"I feel like I'm marching for the children, for the future," she told Catholic News Service. "Earth is getting bad for us. If we don't do something there's not going to be anything like we've known for the future generations, and it breaks my heart."
Other members of Sherman's congregation joined a satellite march in Chicago, but she made the trek to Washington on her own because she said she felt it was important to take a message directly to administration officials.
"I think it's so essential that we connect climate degradation with economic and racial justice," Sherman added. "It's just the whole sense of the oneness."
A large banner mounted on a 12-foot bamboo pole carried by Malcolm Byrnes, 57, a member of St. Camillus Parish in Silver Spring, Maryland, was one of several that quoted the pope's encyclical. It read: "We need to reject a magical conception of the market."
"We have to bring things back into focus and see climate change as a human issue involving all of humanity, especially the poor," Byrnes said as he waited for the Mass-goers to begin walking to the assembly point for faith communities near the U.S. Capitol.
Byrnes explained that Francis' words had inspired him to consider his own actions in response to the divisive language the president and members of his administration have used during the first 100 days in office.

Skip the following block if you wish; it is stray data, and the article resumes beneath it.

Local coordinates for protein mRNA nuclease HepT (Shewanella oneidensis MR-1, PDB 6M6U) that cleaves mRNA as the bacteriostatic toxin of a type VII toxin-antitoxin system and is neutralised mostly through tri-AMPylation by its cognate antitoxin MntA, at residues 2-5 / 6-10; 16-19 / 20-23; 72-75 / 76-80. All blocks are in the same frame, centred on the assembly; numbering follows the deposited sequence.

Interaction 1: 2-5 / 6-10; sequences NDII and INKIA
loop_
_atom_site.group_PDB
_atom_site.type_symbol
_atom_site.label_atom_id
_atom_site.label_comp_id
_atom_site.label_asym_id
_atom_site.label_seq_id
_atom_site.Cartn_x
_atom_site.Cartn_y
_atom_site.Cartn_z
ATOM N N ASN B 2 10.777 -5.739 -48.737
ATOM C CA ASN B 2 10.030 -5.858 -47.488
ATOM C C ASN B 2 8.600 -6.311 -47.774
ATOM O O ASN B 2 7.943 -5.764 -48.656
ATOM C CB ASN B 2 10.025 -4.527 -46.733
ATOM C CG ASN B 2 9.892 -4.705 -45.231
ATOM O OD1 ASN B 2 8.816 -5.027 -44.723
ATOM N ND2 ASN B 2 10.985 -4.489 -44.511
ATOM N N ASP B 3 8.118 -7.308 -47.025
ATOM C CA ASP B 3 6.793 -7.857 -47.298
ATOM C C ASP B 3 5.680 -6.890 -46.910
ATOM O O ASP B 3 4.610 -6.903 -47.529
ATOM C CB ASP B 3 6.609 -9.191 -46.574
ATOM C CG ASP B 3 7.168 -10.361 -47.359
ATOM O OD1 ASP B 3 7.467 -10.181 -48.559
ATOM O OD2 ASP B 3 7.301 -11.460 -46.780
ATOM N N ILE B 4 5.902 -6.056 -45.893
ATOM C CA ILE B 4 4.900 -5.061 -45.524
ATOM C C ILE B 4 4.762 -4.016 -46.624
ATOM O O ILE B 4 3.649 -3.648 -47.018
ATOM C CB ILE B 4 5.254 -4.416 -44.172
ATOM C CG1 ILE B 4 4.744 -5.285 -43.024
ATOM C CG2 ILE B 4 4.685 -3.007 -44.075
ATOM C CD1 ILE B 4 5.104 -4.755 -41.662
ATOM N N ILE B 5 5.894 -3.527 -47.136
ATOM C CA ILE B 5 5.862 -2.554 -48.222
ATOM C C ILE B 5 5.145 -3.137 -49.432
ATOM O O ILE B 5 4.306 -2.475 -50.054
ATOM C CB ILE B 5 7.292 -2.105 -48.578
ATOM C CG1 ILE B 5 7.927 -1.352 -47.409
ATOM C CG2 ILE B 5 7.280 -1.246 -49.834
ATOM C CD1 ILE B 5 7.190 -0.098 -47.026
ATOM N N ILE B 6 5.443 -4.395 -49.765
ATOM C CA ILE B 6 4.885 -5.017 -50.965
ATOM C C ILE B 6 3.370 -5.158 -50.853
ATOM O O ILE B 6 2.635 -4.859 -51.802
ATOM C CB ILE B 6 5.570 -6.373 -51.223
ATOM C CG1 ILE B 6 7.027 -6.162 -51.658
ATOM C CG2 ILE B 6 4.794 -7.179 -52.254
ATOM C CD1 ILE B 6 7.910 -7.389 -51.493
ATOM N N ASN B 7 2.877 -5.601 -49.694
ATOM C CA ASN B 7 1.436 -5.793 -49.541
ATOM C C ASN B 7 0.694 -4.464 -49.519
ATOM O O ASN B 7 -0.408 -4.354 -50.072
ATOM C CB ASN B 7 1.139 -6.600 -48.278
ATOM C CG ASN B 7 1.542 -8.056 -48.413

"We have to be activist," he said. "We have to continue to put the pressure on and to be active. Doing it as a Catholic is ever more poignant for me."
March organizers said the event had been planned as a follow-up to the September 2014 People's Climate March in New York City before Trump's election in November. The April 29 march was led by indigenous people who already are facing disrupted lives as the climate warms and causes drought and rising ocean levels.
The march kicked off less than 48 hours after the Environmental Protection Agency began to revamp its website, taking down pages devoted to climate science. The agency said in a statement late April 28 that the information was "under review."
Some of the Catholic marchers, a multicultural mix of young and old, families, and clergy, religious and laity, said they never had been involved in such a massive event, but that it was time to put their faith into action.
Rosio Ramirez, 58, a member of St. Jerome Church in New York City, said as she waited for the march to start that she decided to travel to Washington "for our rights."
"This president does not believe in science, so I'm trying to raise my voice for my grandson, his future," said the native of Mexico City.
Along the march route on Pennsylvania Avenue from the Capitol to the White House, Nancy Lorence, a member of St. Francis Xavier Parish in New York City, said personal actions are crucial if people of faith are going to make a difference. She carried a colorful cardboard sunflower on a short stick that read, "Catholics 4 the EPA," one of 45 similar signs that she and others making the trip had made.
"We feel like 'Laudato Si'' calls us to be in the streets, as Pope Francis says, and be active on the social justice issues and climate change," Lorence told CNS.
"I've read enough to really think that this is an emergency," Lorence continued. "It might not affect us directly right now. But I think we are all called to think about the common good. We're all called to think about the least of these, and the people who are the least of these are being affected by climate change."